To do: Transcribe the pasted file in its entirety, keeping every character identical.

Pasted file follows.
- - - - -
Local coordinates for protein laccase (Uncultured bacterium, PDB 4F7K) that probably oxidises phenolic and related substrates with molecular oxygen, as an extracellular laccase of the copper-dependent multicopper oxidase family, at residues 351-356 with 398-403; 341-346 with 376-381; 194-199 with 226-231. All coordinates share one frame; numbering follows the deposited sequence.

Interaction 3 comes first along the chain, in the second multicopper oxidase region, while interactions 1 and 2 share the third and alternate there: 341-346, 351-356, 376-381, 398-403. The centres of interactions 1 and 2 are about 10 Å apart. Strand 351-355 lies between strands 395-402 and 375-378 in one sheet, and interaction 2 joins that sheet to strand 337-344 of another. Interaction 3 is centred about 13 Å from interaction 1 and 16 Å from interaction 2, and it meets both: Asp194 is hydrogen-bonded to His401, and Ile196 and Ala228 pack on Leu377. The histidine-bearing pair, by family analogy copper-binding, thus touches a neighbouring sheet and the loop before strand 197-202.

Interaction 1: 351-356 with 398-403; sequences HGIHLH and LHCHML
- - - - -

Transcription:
Local coordinates for protein laccase (Uncultured bacterium, PDB 4F7K) that probably oxidises phenolic and related substrates with molecular oxygen, as an extracellular laccase of the copper-dependent multicopper oxidase family, at residues 351-356 with 398-403; 341-346 with 376-381; 194-199 with 226-231. All coordinates share one frame; numbering follows the deposited sequence.

Interaction 3 comes first along the chain, in the second multicopper oxidase region, while interactions 1 and 2 share the third and alternate there: 341-346, 351-356, 376-381, 398-403. The centres of interactions 1 and 2 are about 10 Å apart. Strand 351-355 lies between strands 395-402 and 375-378 in one sheet, and interaction 2 joins that sheet to strand 337-344 of another. Interaction 3 is centred about 13 Å from interaction 1 and 16 Å from interaction 2, and it meets both: Asp194 is hydrogen-bonded to His401, and Ile196 and Ala228 pack on Leu377. The histidine-bearing pair, by family analogy copper-binding, thus touches a neighbouring sheet and the loop before strand 197-202.

Interaction 1: 351-356 with 398-403; sequences HGIHLH and LHCHML